• Inconsistencies between HIPAA and the Common
Human Subjects Protection:
Use of Human Biological Materials
• HBMs include:
• Tissue samples
• Blood, sputum, urine, bone marrow, etc.
• Freshly obtained and archived materials
• HBMs are subject to the same regulations as human
subjects directly enrolled in studies
• Therefore, informed consent and approval by an IRB
may be required before using HBMs
Identifiable HBMs- The Common Rule
• Any HBM that can be identified by any one person,
anywhere, is an identifiable sample
• If a sample is coded, and any investigator keeps a key
to the code, the sample is identifiable
• Exception: If the recipient of the HBMs signs an
agreement that there is no intent to identify the
samples, the sample may be considered
Definition of a Human Subject-The Common Rule
• Does NOT include:
– Deceased persons (autopsy specimens)
– Publicly available information
– Unidentifiable (Anonymous, Anonymized) Samples
Waivers of Informed Consent-Common Rule
An IRB may grant a waiver of informed consent
under the Common Rule (not the FDA) if four
criteria are met:
• Minimal risk
• Respect for autonomy and the rights of the
• Impracticable
• Notification
Waivers of Informed Consent-Common Rule
• Waivers are rarely granted for identified samples
• Waivers are usually (but not always) granted for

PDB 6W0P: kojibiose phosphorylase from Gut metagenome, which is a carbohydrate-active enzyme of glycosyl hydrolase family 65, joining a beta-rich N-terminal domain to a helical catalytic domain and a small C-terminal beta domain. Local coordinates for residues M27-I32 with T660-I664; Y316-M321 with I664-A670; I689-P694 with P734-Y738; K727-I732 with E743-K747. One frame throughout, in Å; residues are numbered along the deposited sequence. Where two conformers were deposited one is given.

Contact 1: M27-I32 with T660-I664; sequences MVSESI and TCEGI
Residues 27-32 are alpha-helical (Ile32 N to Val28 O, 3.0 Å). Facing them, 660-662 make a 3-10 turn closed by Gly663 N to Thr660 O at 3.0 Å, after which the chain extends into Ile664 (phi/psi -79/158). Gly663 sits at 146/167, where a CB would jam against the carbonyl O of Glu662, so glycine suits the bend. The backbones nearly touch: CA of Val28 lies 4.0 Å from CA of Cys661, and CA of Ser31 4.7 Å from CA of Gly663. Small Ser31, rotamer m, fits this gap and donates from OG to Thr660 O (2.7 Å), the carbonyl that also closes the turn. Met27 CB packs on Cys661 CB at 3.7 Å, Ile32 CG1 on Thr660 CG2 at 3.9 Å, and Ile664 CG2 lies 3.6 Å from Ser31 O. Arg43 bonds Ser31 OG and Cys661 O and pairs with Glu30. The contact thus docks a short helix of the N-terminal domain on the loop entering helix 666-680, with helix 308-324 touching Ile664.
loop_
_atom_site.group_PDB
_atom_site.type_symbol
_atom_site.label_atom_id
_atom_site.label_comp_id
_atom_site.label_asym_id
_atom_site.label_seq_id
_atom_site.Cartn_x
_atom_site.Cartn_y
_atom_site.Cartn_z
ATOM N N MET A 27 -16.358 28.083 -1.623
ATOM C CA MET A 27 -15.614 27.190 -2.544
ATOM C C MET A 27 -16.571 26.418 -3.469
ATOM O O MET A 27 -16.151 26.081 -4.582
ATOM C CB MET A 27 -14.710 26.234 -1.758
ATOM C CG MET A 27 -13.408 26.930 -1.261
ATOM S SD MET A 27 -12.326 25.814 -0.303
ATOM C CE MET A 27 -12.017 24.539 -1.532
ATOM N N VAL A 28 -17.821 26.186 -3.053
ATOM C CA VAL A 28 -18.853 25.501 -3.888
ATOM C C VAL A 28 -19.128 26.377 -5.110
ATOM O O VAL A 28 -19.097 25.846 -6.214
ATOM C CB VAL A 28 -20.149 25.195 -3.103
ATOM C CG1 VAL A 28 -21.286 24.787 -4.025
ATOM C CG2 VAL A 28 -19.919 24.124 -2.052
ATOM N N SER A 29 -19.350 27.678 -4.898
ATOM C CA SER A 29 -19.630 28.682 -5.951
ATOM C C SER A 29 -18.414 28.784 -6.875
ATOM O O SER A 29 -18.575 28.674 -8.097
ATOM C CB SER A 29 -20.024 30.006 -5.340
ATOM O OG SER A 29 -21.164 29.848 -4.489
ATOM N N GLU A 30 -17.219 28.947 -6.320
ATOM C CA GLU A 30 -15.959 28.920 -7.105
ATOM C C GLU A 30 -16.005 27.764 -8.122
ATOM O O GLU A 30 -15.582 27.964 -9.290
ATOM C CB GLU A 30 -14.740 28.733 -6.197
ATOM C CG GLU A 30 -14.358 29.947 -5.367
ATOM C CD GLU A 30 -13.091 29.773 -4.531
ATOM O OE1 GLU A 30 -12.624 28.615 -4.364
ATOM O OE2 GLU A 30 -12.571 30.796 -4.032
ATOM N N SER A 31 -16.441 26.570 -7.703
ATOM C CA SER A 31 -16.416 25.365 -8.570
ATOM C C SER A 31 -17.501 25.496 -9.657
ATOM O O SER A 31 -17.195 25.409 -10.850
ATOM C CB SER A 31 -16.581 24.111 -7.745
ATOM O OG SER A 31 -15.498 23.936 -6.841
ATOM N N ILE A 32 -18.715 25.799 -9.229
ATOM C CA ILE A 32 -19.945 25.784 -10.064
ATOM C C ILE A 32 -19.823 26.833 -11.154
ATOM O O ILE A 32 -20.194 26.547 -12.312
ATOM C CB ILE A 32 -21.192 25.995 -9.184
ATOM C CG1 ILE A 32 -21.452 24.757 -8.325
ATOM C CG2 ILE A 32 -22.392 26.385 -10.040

collecting anonymous samples
• Waivers are usually (but not always) granted for
using anonymous or anonymized samples
• Waivers are occasionally granted for coded (linked)
• Germline
• Somatic cell
OHRP Guidance:
Components of Repositories
Repository activities involve three components, each
of which must satisfy certain requirements:
• collectors of tissue samples
• repository storage and data management center
• recipient investigators
OHRP Repository Guidance
Tissue collector
Tissue collector
Tissue collector
Repository Storage
Data Management
IRB Review
Informed Consent
Submittal Agreement
Assurance of Compliance
Recipient Investigator
Recipient Investigator
Recipient Investigator
IRB Review
Recipient Agreement
Sample Informed Consent
Local Policies
Certificate of Confidentiality
Assurance of Compliance
Ethical Principles for the 21st Century
• Respect for persons (personal autonomy):
– Informed consent
– Respect for privacy and confidentiality
• Beneficence
• Justice